This year reading has come easy, after letting go of reading challenges last year, and just letting myself go with the flow, and with my whims, I didn’t reach the end of the year racing to meet some arbitrary goal, and I feel better for it.
I started the year off reading Theodore Sturgeon’s More than Human, mostly because he was one of Octavia Butlers Mentors and one of the Read Harder Challenge’s for this year was “read your favourite authours favourite book” but I realized later that her favourite book was likely Pilgrimage by Zenna Henderson since it was a book Octavia Butler often gifted to friends.
Incidentally, it was somewhat challenging to find a copy of it – but I did make it to the Merrill Collection of Science Fiction in the Lillian H. Smith Library in Toronto so I got to take a look at the book. It’s a non-circulating copy, which turned into a great excuse to visit the collection and take a peek at the current exhibit they have called “Speculating Women – Pioneers of the Fantastic” which is on until April.
I sat in the library and got the gist of the book, but I managed to find a digital copy so I can give it my full attention at some point.
The thing I love about reading challenges is that when I feel like reading something, but am not really into whatever is on my TBR (to be read) I can take a look at the challenge lists and see if anything in particular resonates at the moment, but also that sometimes I can see if a book I read without a challenge influence fits within the parameters. It
Other Read Harder challenge books I’ve read were:
- Manhunt by Gretchen Felker-Martin – (Read a novel about a trans character written by a trans author)
- Crumbs by Danie Stirling (Read a completed webcomic).
- Ducks: Two Years in the Oil Sands Kate Beaton (Read a graphic novel / comic / manga if you haven’t before; or read one that is a different genre than you normally read)
- Widowland by C.J. Carey (Read a book you know nothing about based solely on the cover. – which was a pity, because I learned after the fact this novel was written by a TERF, so I wont be reading any further.) I also read it because it was on the Philip K Dick Awards longlist.
Other books I’ve finished this month:
- Upgrade by Blake Crouch
- The Very Secret Society of Irregular Witches by Sangu Mandanna
- The Final Strife by Saara El-Arifi (part of a trilogy)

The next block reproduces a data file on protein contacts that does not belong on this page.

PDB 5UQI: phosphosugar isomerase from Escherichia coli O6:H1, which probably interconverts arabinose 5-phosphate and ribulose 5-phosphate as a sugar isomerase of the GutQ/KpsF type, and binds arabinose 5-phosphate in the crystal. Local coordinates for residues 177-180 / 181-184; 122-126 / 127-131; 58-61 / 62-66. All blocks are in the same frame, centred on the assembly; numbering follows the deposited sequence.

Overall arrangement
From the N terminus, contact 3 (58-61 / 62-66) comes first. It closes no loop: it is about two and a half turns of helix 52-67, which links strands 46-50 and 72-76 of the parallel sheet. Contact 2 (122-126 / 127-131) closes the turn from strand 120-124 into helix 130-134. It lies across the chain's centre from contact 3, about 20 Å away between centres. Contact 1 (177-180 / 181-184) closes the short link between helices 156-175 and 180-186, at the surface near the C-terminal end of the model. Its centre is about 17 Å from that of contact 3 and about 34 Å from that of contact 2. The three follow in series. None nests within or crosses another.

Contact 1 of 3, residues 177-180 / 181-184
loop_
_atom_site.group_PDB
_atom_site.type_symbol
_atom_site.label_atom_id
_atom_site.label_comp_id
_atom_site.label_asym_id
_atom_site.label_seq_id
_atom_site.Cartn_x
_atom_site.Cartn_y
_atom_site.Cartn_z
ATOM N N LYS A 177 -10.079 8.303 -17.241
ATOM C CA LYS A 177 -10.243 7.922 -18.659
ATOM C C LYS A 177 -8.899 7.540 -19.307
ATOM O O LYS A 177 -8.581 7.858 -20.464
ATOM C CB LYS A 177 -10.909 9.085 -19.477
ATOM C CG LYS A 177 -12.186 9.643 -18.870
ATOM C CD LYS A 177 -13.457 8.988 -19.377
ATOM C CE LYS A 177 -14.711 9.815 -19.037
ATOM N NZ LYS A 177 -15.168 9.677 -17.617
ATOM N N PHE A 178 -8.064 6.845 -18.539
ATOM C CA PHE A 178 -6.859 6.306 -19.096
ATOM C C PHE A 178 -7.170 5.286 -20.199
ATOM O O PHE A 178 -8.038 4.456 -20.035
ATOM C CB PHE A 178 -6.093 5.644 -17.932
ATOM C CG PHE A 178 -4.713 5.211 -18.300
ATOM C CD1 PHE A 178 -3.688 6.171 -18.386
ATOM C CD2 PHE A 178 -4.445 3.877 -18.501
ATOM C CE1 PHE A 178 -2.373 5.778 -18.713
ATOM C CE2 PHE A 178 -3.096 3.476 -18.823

- Made Things by Adrian Tchaikovsky
- The Assassination of Brangwain Spurge by M.T. Anderson with Eugene Yelchin
- The Stand-Up Groomsman by Jackie Lau (Book 2)
- Ship Wrecked (book 3 of the Spoiler Alert series) by Olivia Dade
- An absolute obsession with all of the published Vampire Knitting Club books by Nancy Warren (which I’ve unfortunately finished – though a new one came out)
- When We Had Power by Susan Kaye Quinn
- The Seventh Wife by T.Kingfisher
- Africa Risen a short story collection by multiple authours.
- Where the Drowned Girls Go by Seanan McGuire
- Greenwood by Michael Christie
- Legends & Lattes by Travis Baldree
- Autonomous by Analee Newiz
For me the top three standouts for the month were nice in different ways:
Greenwood by Michael Christie is a multigenerational saga that follows several people connected by a private island off the coast of British Columbia. I was pulled into the story from the beginning when introduced to a botanist working as a glorified tree park tour guide after global climate collapse made trees, and especially old growth trees, a rarity. The story was woven in a really lovely way, where the perspective would shift in time or character, but in every case there was this feeling of sadness imbued in the work – which I’m not normally inclined towards picking up, but in this case it was very well done. It’s one of the short listed Canada Reads books this year.
The Final Strife by Saara El-Arifi took a bit to get into, but I’m glad I came back to it after putting it down last year. It’s a story of identity, secrets, revolution, and privilege in a society separated into classes by blood types. It ended up going to places I did not expect, and it was a pleasant surprise. I’m glad this is part of a trilogy, because I’m curious where the authour and story will take me next.
Legends and Lattes was a slow and steady cozy fantasy novel with orcs, elfs, succubi, baker rats, and the steps towards opening a coffee shop, and I liked it – some people aren’t looking for chill vibes with minimal strife, and so for them, I figure they should pass on this one, but I was really feeling something cozy and soft after some heavier books, and this stood out as a new and potentially interesting direction for fantasy novels. It wasn’t full of grande battles (just a little bit of tension)
I am looking forward to a mix of book types in February – I’ve already found this month’s Cozy Witchy Mystery books, Nine-Lives Mystery’s by Danielle Garrett featuring a sassy cat called Seline, and I have an e-ARC that received high praise I’m looking forward to taking a look at.